Using the F550 EXR exceeded our expectations. While Fuji is easily one of the most prominent digicam manufacturers, others like Sony and Canon have stolen a lot of the point-and-shoot thunder. And with its untraditional setup and well-publicized new technology, the camera might have too steep of a learning curve for those new to the photography arena. Or so we thought: But in reality, the F550 EXR actually seemed geared for novices but came packed with technology that more advanced photographers can appreciate.
To begin with, the camera’s size and weight feels sturdy and secure while shooting, but isn’t exactly pocket-friendly. This isn’t terribly important, especially when investing this much in a camera – it’s about the last thing most people will think about. Otherwise, it’s a nice size for shooting and isn’t so tiny you need child-sized fingers to use any of the buttons. And despite its unique setup, the camera is fairly simple to navigate. The display’s UI mimics the camera’s physical setup, so while switching through the various modes, you’re given a brief explanation of the setting, what it means, how and when to use it. For example, when selecting Aperture, a half-circle with a large “A” pops up with the message “automatic mode with user setting aperture.” Sure, useless for experience photographers, but learners will appreciate the explanation. Selecting “SP” bring up “Scene,” and from there keeps you from button mashing by telling users to press “menu” to scroll through their other options. Trial-and-error, or a decent amount of experience with point-and-shoots eliminate the convenience this may offer, but it just adds a little safety net to any learning curve that might exist.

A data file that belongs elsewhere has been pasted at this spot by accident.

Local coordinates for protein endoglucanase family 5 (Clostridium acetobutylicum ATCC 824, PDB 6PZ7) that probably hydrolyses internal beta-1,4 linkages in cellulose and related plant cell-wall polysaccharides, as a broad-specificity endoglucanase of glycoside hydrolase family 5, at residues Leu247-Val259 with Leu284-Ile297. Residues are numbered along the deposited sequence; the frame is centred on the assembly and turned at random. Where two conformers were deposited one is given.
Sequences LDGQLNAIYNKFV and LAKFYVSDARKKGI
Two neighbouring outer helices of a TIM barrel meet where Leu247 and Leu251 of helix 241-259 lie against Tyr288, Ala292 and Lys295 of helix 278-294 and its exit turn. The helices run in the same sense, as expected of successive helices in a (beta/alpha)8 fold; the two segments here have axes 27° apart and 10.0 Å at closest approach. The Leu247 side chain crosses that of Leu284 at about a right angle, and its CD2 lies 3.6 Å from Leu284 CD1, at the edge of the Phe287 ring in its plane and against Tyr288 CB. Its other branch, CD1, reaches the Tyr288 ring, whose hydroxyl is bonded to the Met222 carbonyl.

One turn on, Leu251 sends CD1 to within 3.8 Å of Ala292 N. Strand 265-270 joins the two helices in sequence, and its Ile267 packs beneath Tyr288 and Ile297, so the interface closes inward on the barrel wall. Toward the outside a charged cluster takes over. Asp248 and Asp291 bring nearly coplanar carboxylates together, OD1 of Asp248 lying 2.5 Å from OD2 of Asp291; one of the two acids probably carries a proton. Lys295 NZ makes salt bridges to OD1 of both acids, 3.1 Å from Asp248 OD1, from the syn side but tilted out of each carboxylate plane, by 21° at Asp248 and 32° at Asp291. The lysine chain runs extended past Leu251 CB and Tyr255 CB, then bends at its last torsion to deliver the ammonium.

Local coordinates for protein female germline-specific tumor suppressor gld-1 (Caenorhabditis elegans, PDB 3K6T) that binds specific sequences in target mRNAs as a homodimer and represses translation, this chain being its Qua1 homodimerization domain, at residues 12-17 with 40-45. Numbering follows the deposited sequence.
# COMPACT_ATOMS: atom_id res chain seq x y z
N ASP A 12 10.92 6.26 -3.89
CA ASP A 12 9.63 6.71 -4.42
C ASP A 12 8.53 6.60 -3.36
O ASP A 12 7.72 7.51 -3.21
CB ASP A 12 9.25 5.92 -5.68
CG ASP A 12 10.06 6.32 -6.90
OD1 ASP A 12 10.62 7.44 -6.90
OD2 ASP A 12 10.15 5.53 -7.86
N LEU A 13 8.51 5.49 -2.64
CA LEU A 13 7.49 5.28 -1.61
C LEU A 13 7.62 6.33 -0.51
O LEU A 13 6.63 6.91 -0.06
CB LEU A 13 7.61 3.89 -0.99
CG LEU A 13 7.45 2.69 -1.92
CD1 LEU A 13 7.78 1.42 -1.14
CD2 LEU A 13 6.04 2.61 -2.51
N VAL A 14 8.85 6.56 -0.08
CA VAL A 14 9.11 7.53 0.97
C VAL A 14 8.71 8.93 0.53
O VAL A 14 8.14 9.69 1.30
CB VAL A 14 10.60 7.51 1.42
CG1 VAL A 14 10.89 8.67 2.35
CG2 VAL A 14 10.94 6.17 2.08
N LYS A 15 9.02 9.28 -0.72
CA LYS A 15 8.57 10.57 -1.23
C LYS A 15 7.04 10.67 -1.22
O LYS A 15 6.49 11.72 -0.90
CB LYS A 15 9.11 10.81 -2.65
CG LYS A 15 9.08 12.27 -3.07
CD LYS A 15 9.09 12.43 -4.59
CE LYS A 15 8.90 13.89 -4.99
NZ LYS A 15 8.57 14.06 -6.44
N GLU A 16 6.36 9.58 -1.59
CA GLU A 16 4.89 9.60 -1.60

While the camera’s UI well designed and easy to navigate, the F550 EXR’s image quality was easily the most impressive element. The AF and shutter were incredibly fast, making it very difficult to take a blurry photo. Photos stayed sharp when we pushed the zoom to its max, and the F550 EXR’s sensor technology indeed made it incredibly capable of handling poorly lit settings. Of course, pushed to its ISO limits (100-12,800), images were somewhat noisy – which is to be expected. We also found the camera’s sweep panorama function a nice bonus. This is becoming more and more common with point and shoots, and it’s a great, easy to use feature we were impressed with.
The GPS, geo-tagging function will likely catch the eye of avid travelers (or maybe just geo-social addicts), but it probably won’t be a big draw for most. That said, the camera records your coordinates and comes preloaded with more than half a million popular locales for easy tagging.
There’s no denying the F550 EXR is a remarkable device and packs a punch in its small package. It’s fun to use, and while it isn’t the most convenient pocket cam to carry around, it still falls in that arena. The most difficult thing to accept with the camera is its price. Were it close to the $300 mark, it would be a more justifiable purchase, but it seems like one of the main features users are paying for is the GPS function. Fujifilm also has a similar device, the F550 EXR, which doesn’t include GPS and retails for $329.95. But it also doesn’t come equipped with the ability to shoot RAW images, which is something we aren’t willing to give up in the F550 EXR.
- Quick shutter
- Impressive display resolution
- Simultaneous RAW and JPEG capture
- Intuitive physical and digital UI
- Battery life
- Some might be scared off by its size – a little too big for the average pocket
- Digital noise above ISO 1,600
- Price – paying more over $300 for a point-and-shoot can be a hard sell